FREQUENCY-50Hz IN INDIA WHY???

why is the frequency is 50 hz in india...can we use some other frequency?if so what is the range and what will be the effect in
present power system if we change the frequency as you suggest?
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probably because it was part of The British Empire and Britain used 50Hz. India also uses mains plugs and sockets of the type that used to be used in the Britain.

Why would you want to?

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From KT24 - in "Leafy Surrey"

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charles wrote:

Britain used a lot of frequencies, including a large region at 40 Hz. Anyone interested in this should check out the book "Networks of Power" by Thomas Hughes. British manufacturers standardized on 50 Hz to improve access to the European export market.
I'd be pretty confident that there must have been some 40 Hz power in India.
Bill
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| why is the frequency is 50 hz in india...can we use some other | frequency?if so what is the range and what will be the effect in | present power system if we change the frequency as you suggest?
That's because you guys kicked the Brits out _after_ you got electricity, rather than _before_ like the Americans did.
Feel free to change it to 60 Hz or some other frequency, if you want. 60 Hz should work fine with most of the 50 Hz transformers, and even give you 20% more voltage range if the insulation had been overrated (don't count on it).
But who would pay for it?
Seriously, you're stuck with this legacy of the British Empire unless you want to expend some HUGE costs retrofitting. In the very early years of electric power in America and Europe, there was quite a mix of not only frequency, but also voltage. One of my grandfathers was an electrician in the 1920's to 1940's (he switched over to the cable TV business in the 1950's and if he were alive and kicking today I'm sure he'd be into the internet) and told me stories of some of the electrical systems he worked on that ran on 16 Hz and 25 Hz that primarily served coal mines, but in a couple cases also served the local town. At least all the small weird electric power companies that picked their own voltage and frequency long ago have died off. I've heard of 33 Hz, 40 Hz, and even one that supplied 500 volts directly to homes (I wouldn't be all that concerned about such voltage if it were the standard today, but long ago, electricity was so much more dangerous due to poor practices of the age).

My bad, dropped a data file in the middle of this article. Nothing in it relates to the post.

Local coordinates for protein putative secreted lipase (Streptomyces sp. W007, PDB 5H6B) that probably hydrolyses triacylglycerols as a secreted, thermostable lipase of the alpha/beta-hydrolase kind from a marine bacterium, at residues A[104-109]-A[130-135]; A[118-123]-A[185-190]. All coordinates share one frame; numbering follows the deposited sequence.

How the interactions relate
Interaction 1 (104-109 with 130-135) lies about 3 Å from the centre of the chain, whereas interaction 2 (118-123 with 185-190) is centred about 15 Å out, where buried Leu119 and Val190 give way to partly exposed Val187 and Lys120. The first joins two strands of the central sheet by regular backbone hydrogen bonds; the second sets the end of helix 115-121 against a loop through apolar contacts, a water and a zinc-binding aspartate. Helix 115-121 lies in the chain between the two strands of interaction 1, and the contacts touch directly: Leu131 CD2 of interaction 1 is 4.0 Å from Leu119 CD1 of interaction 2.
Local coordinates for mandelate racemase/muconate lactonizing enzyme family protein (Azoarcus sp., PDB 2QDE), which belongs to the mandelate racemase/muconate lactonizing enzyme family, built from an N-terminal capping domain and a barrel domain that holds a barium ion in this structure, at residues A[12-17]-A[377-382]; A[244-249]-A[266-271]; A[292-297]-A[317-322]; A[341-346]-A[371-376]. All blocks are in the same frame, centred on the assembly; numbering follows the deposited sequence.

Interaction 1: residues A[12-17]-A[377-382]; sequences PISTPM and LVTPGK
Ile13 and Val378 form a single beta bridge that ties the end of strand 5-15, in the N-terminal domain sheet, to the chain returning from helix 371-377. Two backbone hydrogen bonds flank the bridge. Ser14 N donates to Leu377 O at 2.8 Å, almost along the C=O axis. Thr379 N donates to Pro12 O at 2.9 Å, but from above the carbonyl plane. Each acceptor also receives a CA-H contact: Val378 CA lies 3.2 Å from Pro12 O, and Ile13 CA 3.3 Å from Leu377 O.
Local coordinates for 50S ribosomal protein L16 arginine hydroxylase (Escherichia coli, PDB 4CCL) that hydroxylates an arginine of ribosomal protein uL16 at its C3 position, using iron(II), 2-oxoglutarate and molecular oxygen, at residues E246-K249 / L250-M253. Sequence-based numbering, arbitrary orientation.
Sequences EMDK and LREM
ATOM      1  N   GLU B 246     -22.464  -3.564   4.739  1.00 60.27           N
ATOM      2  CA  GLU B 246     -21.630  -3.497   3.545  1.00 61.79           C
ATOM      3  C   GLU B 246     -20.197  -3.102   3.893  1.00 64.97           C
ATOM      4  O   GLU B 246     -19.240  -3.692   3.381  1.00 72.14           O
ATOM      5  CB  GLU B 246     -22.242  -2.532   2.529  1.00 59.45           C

Consider the case of two countries that have mixed frequency power. They can't readily change even that, despite having substantial motivation to do so (Japan and Brazil as far as I know).
You also have 220, 230, or 240 volts per the British Empire. But that is probably to your benefit (except for incandescent lights, but fluorescent lights work great on that voltage, not needing the special starters we have to use in 120 volt land). If you have some really big appliances, like a big oven or kiln, you might have three phase power available and can run things on 380, 400, or 415 volts and save on expensive copper wire.
Still, I'd be curious what kind of electrical system India would have chosen had it never been under the control of the British Empire or any other external influences. Would they have chosen one of the existing systems or gone with something entirely different?
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snipped-for-privacy@ipal.net writes:

I've seen a turn-of-last-century 550 volt, 40 Hz generator, which supplied power for a wool mill.

I've kind of wondered if we had to design an electrical system completely from scratch (no need to be backward compatible with anything), how should it be done? Voltages, frequencies? Any advantage to anything strange like 5 phase power (I doubt it, but imagine, we'd be talking about transformers wired as pentagon, star or "real star" configurations)
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On Sat, 5 Apr 2008 02:46:23 +0000 (UTC) Michael Moroney
| snipped-for-privacy@ipal.net writes: | |>ago have died off. I've heard of 33 Hz, 40 Hz, and even one that supplied |>500 volts directly to homes (I wouldn't be all that concerned about such |>voltage if it were the standard today, but long ago, electricity was so |>much more dangerous due to poor practices of the age). | | I've seen a turn-of-last-century 550 volt, 40 Hz generator, which supplied | power for a wool mill. | |>Still, I'd be curious what kind of electrical system India would have |>chosen had it never been under the control of the British Empire or any |>other external influences. Would they have chosen one of the existing |>systems or gone with something entirely different? | | I've kind of wondered if we had to design an electrical system completely | from scratch (no need to be backward compatible with anything), how should | it be done? Voltages, frequencies? Any advantage to anything strange | like 5 phase power (I doubt it, but imagine, we'd be talking about | transformers wired as pentagon, star or "real star" configurations)
No advantage to 5 phase. 3 phase does the job. 2 phase could do the job. More phases can be derived from existing phases when supplyed by 3 phase or 2 phase (90 degree) power if the load needs more.